Sri Lanka says 2 terrorists, civilian killed in ongoing raids

Sri Lanka says 2 terrorists, civilian killed in ongoing raids

Explosives, ‘suicide kits,’ Islamic State flags found in search for suspects after terror attacks kill 253; authorities tell Christians and Muslims to stay home for prayers

A Sri Lankan soldier stands guard at the damaged St. Anthony's Church in Colombo, Sri Lanka, April 26, 2019.  (AP Photo/Manish Swarup)
A Sri Lankan soldier stands guard at the damaged St. Anthony's Church in Colombo, Sri Lanka, April 26, 2019. (AP Photo/Manish Swarup)

COLOMBO, Sri Lanka (AP) — Sri Lankan soldiers raided an eastern neighborhood early Saturday after a gunfight between troops and suspects linked to the Islamic State-claimed Easter suicide attacks killed at least two militants and one civilian, the military said.

Raids and police curfews shut down areas of eastern Sri Lanka as Catholic leaders canceled Sunday Masses indefinitely. Officials also urged Muslims to stay home for prayers in an extraordinary call by the clergy to curtail worship as fear of more attacks plagued the island nation.

The assault near Sammanthurai began Friday night after police tipped off soldiers to a suspected safe house, where militants set off three explosions and opened fire, the military said. At least three others were wounded in the attack.

Maj. Gen. Aruna Jayasekara, the local military commander, said soldiers and police waited until daylight Saturday to carry out further raids given houses being built so close together.

Meanwhile, the military said security forces have recovered explosives, detonators, “suicide kits,” military uniforms and Islamic State group flags in the raids.

Shoes and other belongings left by panicked worshipers stacked up inside St. Anthony’s Church in Colombo, Sri Lanka, April 26, 2019. (AP Photo/Manish Swarup)

In the same area, police spokesman Ruwan Gunasekara said officers acting on information from intelligence officials found 150 sticks of blasting gelatin and 100,000 small metal balls, as well as a van and clothing suspected to be used by those involved in the Easter attack. Suicide bomb vests often are packed with such balls to increase the shrapnel in the explosion, making them deadlier.

Officials from the police to the prime minister say militants remain on the loose and have access to explosives. That has led to increased security at shrines, churches, temples and mosques across the multiethnic country of 21 million off the southern coast of India.

Cardinal Malcolm Ranjith told journalists Friday that church officials had seen a leaked security document describing Roman Catholic churches and other denominations as a major target. Ranjith, who is the archbishop of Colombo, asked the faithful across Sri Lanka to stay home for their own safety.

“We don’t want repetitions,” Ranjith said.

It was an extraordinary request for a Catholic clergyman to make, as churches often remain a refuge. Giovanni Maria Vian, a church historian and emeritus editor of the Vatican newspaper, said he believed it was the first time the church had canceled Masses across a country for security reasons.

On Saturday, cleaning crews arrived to St. Anthony’s Shrine in Colombo, where broken glass still littered a blood-stained floor. They collected debris, tossing it into a truck parked outside as a heavy contingent of security forces stood guard.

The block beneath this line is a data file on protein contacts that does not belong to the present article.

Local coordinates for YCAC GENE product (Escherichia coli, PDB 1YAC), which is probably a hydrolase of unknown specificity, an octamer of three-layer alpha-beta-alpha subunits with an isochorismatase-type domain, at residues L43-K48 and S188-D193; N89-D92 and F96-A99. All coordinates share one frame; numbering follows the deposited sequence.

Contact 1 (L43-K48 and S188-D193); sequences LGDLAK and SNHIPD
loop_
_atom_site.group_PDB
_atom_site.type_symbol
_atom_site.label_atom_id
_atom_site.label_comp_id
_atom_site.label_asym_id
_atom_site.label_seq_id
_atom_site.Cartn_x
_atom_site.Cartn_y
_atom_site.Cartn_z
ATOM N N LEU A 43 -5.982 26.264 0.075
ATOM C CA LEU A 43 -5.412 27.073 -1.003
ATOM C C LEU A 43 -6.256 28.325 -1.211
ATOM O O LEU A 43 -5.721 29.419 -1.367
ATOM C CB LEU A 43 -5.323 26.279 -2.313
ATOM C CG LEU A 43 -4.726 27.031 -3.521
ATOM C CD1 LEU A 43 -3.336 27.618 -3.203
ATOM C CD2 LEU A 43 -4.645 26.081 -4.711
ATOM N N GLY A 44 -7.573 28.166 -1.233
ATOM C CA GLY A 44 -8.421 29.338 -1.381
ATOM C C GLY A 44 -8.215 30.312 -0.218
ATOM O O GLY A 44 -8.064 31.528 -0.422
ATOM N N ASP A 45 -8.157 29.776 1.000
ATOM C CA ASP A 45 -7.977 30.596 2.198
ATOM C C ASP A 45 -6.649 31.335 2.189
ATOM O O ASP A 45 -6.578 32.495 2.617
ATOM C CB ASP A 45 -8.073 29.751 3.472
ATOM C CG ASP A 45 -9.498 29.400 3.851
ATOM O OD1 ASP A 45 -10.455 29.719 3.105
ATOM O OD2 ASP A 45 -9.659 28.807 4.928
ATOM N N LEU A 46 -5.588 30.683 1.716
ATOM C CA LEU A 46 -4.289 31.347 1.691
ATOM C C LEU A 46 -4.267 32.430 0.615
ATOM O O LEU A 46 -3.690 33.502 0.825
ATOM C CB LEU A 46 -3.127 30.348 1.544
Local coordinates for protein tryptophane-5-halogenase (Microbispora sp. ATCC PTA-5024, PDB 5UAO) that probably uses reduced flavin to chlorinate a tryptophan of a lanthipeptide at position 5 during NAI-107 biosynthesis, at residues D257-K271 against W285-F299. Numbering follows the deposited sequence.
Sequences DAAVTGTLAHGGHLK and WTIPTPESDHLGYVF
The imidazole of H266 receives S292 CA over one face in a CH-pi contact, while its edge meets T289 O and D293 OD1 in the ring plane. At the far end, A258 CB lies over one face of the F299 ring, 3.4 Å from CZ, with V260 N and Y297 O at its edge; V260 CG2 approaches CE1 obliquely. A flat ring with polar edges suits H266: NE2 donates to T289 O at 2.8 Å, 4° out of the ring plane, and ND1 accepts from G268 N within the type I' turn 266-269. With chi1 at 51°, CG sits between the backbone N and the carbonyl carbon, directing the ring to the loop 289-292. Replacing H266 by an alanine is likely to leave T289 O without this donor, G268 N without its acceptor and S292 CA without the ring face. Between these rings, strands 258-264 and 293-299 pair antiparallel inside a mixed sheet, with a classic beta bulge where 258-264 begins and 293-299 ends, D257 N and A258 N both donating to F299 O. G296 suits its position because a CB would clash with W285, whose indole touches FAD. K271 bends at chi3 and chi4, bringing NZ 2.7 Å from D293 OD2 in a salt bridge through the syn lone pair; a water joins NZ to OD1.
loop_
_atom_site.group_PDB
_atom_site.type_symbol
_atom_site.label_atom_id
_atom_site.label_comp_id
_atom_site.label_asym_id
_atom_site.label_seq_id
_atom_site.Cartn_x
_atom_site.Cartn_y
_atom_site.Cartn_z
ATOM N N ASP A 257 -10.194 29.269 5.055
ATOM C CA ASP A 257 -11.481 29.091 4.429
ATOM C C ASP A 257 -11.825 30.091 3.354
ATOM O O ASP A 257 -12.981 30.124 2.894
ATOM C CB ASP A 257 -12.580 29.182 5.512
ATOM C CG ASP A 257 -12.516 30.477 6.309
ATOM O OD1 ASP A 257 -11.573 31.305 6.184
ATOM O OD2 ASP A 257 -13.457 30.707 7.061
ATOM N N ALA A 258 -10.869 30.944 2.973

The US Embassy in Sri Lanka has warned the public to stay away from places of worship over the weekend, a stark alert underlining that authorities believe that attackers remain at large.

A Sri Lankan Muslim family stands by the door of their house, as another walks to a mosque for Friday prayers in Colombo, Sri Lanka, April 26, 2019. (AP Photo/Manish Swarup)

Authorities told Muslims to worship at home rather than attend communal Friday prayers that are the most important religious service of the week, but several mosques held services anyway. At a mosque in Colombo, police armed with Kalashnikov assault rifles stood guard outside for hundreds of worshipers as the imam inside and others wept while praying to Allah to help their country.

The Easter attackers are “not Muslims. This is not Islam. This is an animal,” said Akurana Muhandramlage Jamaldeen Mohamed Jayfer, the chairman of the mosque. “We don’t have a word [strong enough] to curse them.”

Sri Lanka’s government, crippled from a long political crisis between the president and prime minister last year, promised swift action to capture militants still at large. President Maithripala Sirisena said about 140 people had been identified as having links to the Islamic State group.

A “major search operation has been undertaken,” Sirisena said. “Every household in the country will be checked.”

Earlier Friday, police confirmed the militant group’s leader, Mohamed Zahran, died in the suicide bombing at the Shangri-La Hotel, one of six hotels and churches attacked. Zahran appeared in an Islamic State video claiming responsibility for the coordinated assault, and authorities in both Sri Lanka and Australia confirmed links between IS and the attack.

On Thursday night, Sri Lanka’s Health Ministry drastically reduced its estimated death toll from the bombings. A statement said “approximately” 253 people had been killed, nearly one-third lower than an earlier police estimate of 359 dead.

The discrepancy was not immediately explained, but it fit a pattern of confused reports by Sri Lankan officials that have muddled the investigation. On Friday, police apologized to a Brown University student and a human rights activist after they posted her picture to Twitter and erroneously identified her as a wanted militant. The police then deleted their Twitter account.

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